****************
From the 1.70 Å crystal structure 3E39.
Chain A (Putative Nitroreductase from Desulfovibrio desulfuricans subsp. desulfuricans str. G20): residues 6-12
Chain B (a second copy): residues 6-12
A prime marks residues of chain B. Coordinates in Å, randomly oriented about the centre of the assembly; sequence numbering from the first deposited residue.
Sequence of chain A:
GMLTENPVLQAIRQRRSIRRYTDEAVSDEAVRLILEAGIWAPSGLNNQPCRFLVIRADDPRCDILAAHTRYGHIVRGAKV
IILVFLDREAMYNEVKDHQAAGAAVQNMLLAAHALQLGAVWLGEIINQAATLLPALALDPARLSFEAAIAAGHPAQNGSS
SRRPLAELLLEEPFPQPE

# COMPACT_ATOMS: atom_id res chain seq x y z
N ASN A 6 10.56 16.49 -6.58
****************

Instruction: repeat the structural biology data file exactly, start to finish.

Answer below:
From the 1.70 Å crystal structure 3E39.
Chain A (Putative Nitroreductase from Desulfovibrio desulfuricans subsp. desulfuricans str. G20): residues 6-12
Chain B (a second copy): residues 6-12
A prime marks residues of chain B. Coordinates in Å, randomly oriented about the centre of the assembly; sequence numbering from the first deposited residue.
Sequence of chain A:
GMLTENPVLQAIRQRRSIRRYTDEAVSDEAVRLILEAGIWAPSGLNNQPCRFLVIRADDPRCDILAAHTRYGHIVRGAKV
IILVFLDREAMYNEVKDHQAAGAAVQNMLLAAHALQLGAVWLGEIINQAATLLPALALDPARLSFEAAIAAGHPAQNGSS
SRRPLAELLLEEPFPQPE

# COMPACT_ATOMS: atom_id res chain seq x y z
N ASN A 6 10.56 16.49 -6.58